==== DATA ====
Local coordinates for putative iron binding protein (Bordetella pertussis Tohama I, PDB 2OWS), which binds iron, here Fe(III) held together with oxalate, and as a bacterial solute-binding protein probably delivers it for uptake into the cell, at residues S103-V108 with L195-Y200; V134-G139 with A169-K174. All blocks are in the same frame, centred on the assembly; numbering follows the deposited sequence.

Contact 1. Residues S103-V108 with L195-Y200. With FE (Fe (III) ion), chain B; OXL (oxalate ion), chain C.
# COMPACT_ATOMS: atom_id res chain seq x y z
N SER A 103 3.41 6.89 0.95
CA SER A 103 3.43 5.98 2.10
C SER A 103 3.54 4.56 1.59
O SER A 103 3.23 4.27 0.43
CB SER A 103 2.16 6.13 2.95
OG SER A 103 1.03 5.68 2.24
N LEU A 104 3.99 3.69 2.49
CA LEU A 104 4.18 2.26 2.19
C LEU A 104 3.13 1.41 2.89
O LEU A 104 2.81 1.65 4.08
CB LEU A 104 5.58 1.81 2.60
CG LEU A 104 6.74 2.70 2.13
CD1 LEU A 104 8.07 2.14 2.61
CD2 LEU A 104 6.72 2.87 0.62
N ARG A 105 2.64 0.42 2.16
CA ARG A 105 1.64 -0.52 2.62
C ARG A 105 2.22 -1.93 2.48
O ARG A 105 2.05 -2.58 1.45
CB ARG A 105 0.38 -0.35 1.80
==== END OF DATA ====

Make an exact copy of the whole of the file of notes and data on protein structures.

Local coordinates for putative iron binding protein (Bordetella pertussis Tohama I, PDB 2OWS), which binds iron, here Fe(III) held together with oxalate, and as a bacterial solute-binding protein probably delivers it for uptake into the cell, at residues S103-V108 with L195-Y200; V134-G139 with A169-K174. All blocks are in the same frame, centred on the assembly; numbering follows the deposited sequence.

Contact 1. Residues S103-V108 with L195-Y200. With FE (Fe (III) ion), chain B; OXL (oxalate ion), chain C.
# COMPACT_ATOMS: atom_id res chain seq x y z
N SER A 103 3.41 6.89 0.95
CA SER A 103 3.43 5.98 2.10
C SER A 103 3.54 4.56 1.59
O SER A 103 3.23 4.27 0.43
CB SER A 103 2.16 6.13 2.95
OG SER A 103 1.03 5.68 2.24
N LEU A 104 3.99 3.69 2.49
CA LEU A 104 4.18 2.26 2.19
C LEU A 104 3.13 1.41 2.89
O LEU A 104 2.81 1.65 4.08
CB LEU A 104 5.58 1.81 2.60
CG LEU A 104 6.74 2.70 2.13
CD1 LEU A 104 8.07 2.14 2.61
CD2 LEU A 104 6.72 2.87 0.62
N ARG A 105 2.64 0.42 2.16
CA ARG A 105 1.64 -0.52 2.62
C ARG A 105 2.22 -1.93 2.48
O ARG A 105 2.05 -2.58 1.45
CB ARG A 105 0.38 -0.35 1.80